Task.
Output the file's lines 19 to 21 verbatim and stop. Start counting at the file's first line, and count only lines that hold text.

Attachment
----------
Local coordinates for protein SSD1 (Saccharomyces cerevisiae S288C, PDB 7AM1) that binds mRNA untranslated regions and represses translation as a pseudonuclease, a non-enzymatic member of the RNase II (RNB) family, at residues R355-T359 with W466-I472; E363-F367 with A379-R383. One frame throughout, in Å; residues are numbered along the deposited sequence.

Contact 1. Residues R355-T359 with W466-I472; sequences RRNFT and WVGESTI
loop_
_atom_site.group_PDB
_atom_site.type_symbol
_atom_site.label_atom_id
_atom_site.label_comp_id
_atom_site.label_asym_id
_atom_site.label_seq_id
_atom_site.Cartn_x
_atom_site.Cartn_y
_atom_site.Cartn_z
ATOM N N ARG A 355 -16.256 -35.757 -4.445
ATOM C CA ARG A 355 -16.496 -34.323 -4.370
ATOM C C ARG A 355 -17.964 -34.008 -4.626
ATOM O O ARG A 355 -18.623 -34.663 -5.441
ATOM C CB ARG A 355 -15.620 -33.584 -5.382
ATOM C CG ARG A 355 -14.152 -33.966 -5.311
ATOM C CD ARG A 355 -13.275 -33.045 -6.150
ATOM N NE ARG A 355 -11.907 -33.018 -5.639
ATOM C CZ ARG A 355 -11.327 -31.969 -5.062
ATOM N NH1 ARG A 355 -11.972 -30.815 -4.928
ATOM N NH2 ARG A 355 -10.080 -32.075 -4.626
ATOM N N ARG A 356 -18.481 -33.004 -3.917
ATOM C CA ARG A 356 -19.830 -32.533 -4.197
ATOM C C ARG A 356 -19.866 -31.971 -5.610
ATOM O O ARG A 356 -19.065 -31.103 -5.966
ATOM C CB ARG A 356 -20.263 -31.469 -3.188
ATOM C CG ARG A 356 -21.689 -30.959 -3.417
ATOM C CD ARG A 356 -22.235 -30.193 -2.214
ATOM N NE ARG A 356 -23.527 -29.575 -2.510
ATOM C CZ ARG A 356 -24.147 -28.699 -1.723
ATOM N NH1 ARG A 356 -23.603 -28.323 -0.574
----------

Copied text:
ATOM C CD ARG A 355 -13.275 -33.045 -6.150
ATOM N NE ARG A 355 -11.907 -33.018 -5.639
ATOM C CZ ARG A 355 -11.327 -31.969 -5.062